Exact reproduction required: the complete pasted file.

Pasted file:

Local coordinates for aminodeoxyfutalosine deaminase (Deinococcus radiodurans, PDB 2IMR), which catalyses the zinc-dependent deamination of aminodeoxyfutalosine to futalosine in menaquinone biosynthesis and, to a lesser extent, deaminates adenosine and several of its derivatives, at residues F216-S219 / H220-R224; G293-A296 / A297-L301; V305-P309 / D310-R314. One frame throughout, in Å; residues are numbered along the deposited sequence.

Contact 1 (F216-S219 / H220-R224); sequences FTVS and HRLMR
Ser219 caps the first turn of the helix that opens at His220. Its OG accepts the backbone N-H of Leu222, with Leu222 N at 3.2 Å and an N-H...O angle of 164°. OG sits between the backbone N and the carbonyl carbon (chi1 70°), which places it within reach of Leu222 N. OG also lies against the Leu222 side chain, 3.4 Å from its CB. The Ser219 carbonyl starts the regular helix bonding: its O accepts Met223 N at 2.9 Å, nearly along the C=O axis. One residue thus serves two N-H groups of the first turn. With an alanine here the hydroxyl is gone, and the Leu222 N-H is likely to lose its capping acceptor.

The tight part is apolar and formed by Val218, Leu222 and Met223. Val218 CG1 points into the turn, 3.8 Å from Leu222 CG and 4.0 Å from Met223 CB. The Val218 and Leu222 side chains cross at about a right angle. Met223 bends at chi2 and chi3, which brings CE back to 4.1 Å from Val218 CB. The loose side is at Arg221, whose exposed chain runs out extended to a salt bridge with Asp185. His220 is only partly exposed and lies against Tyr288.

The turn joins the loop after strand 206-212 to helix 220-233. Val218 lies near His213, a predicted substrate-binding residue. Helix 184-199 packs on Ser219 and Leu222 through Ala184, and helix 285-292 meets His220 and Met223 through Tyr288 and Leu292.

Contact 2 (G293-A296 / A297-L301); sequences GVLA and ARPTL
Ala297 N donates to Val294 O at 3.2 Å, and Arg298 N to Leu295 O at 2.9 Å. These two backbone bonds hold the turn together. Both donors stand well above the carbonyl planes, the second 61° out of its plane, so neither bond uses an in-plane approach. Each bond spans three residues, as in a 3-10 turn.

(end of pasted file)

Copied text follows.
Local coordinates for aminodeoxyfutalosine deaminase (Deinococcus radiodurans, PDB 2IMR), which catalyses the zinc-dependent deamination of aminodeoxyfutalosine to futalosine in menaquinone biosynthesis and, to a lesser extent, deaminates adenosine and several of its derivatives, at residues F216-S219 / H220-R224; G293-A296 / A297-L301; V305-P309 / D310-R314. One frame throughout, in Å; residues are numbered along the deposited sequence.

Contact 1 (F216-S219 / H220-R224); sequences FTVS and HRLMR
Ser219 caps the first turn of the helix that opens at His220. Its OG accepts the backbone N-H of Leu222, with Leu222 N at 3.2 Å and an N-H...O angle of 164°. OG sits between the backbone N and the carbonyl carbon (chi1 70°), which places it within reach of Leu222 N. OG also lies against the Leu222 side chain, 3.4 Å from its CB. The Ser219 carbonyl starts the regular helix bonding: its O accepts Met223 N at 2.9 Å, nearly along the C=O axis. One residue thus serves two N-H groups of the first turn. With an alanine here the hydroxyl is gone, and the Leu222 N-H is likely to lose its capping acceptor.

The tight part is apolar and formed by Val218, Leu222 and Met223. Val218 CG1 points into the turn, 3.8 Å from Leu222 CG and 4.0 Å from Met223 CB. The Val218 and Leu222 side chains cross at about a right angle. Met223 bends at chi2 and chi3, which brings CE back to 4.1 Å from Val218 CB. The loose side is at Arg221, whose exposed chain runs out extended to a salt bridge with Asp185. His220 is only partly exposed and lies against Tyr288.

The turn joins the loop after strand 206-212 to helix 220-233. Val218 lies near His213, a predicted substrate-binding residue. Helix 184-199 packs on Ser219 and Leu222 through Ala184, and helix 285-292 meets His220 and Met223 through Tyr288 and Leu292.

Contact 2 (G293-A296 / A297-L301); sequences GVLA and ARPTL
Ala297 N donates to Val294 O at 3.2 Å, and Arg298 N to Leu295 O at 2.9 Å. These two backbone bonds hold the turn together. Both donors stand well above the carbonyl planes, the second 61° out of its plane, so neither bond uses an in-plane approach. Each bond spans three residues, as in a 3-10 turn.